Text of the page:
Rough Diamond Review
First diamonds inBotswana
First diamonds inBotswana
It is only along the eastern sector of Botswana whereone nds rocky outcrops and some developmentof streams and rivers. Three small diamonds wererecovered from gravels in the Motloutse River,near Foley Siding, in 1959. These were the rstauthenticated diamonds to be found in Botswana,discovered by the Central African Selection Trust(CAST). The prospecting team followed the seasonalriver to its headwaters, but eventually abandonedtheir search under the belief that the diamonds werederived from local Karoo age conglomerates. Theproject was terminated.De Beers had begun prospecting in Botswanain 1955. One of their rst recruits was Dr Gavin Lamontwho had been working at the Geological Survey of Bechuanaland Protectorate (Botswana today). After traversing large areas of the country and sampling theblanket of sand for minute indicator minerals, Lamontnally decided to focus on the eastern central part of Botswana. In 1963 he was joined in his search for kimberlites by Jim Gibson, a young Scot. After eightyears of prospecting De Beers had still not found asingle kimberlite.In 1964 Lamont decided to return to the siteof the original discoveries by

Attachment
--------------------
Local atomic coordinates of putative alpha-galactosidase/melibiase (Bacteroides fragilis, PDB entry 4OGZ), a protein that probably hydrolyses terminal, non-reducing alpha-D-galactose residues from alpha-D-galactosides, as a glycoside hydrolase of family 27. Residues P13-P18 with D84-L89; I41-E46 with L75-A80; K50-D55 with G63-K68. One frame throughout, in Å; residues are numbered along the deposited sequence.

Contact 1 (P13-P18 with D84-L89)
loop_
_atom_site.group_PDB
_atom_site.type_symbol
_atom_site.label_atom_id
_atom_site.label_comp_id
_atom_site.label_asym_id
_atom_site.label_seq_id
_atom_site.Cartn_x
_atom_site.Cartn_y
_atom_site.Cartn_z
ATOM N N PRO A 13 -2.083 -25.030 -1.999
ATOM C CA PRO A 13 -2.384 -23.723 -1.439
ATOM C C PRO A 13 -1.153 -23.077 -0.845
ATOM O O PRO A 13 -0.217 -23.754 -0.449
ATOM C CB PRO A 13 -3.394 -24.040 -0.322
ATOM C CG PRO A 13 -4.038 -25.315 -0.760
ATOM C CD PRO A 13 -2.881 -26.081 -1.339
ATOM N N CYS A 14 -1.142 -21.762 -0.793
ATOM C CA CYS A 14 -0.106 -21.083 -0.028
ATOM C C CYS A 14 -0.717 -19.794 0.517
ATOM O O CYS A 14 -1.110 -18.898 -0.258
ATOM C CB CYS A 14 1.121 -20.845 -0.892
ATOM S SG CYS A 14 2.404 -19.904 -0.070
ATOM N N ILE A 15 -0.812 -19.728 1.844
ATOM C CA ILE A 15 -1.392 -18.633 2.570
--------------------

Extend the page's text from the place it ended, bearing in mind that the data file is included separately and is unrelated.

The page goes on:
. By now their data was an open le which he could study andevaluate. Lamont discussed the results with ChrisJennings, a young South African geologist workingat the Geological Survey on the geohydrology of thecountry. Jennings directed Lamont to a paper writtenby Dr Alex du Toit, the South African geologist creditedwith the theory of continental drift and Gondwanaland.Of interest was Du Toit’s identication of a warp inthe crust of the Earth that stretched from Bulawayoin Zimbabwe to the southern parts of Botswana.Lamont noticed that the headwaters of the MotloutseRiver terminated against the crustal upwarp identiedby Du Toit. It was possible that the Motloutse River could have been spliced in two by the upwarp andthat both the Motloutse River and the diamonds itcontained could have an origin further to the west, onthe other side of the upwarp. Lamont sent a report tothe De Beers head ofce, but received no reply.Two years later Botswana was approachingits independence. Still unsuccessful, De Beers wereready to terminate their exploration in Botswana.
“In the romantic hunt for diamonds, for the rich pot-holes and jewel- patches in which they sometimes collect, many men have been inclined to lose sight of the strangestorehouses from whichthey have come. That isto say, most men have.On the other hand, somehave not.” - Hedley Chilvers, TheSeven Lost Trails of Africa, 1930.
More than two thirds of Botswana is covered by the KalahariDesert. This almost ubiquitous blanket of sand has longobscured Botswana’s mineral wealth. The country’s rstkimberlite pipe was only discovered in 1967 after more thana decade of prospecting.
The Orapa discovery pit: Jim Gibson, Dr Gavin Lamont and Manfred Marx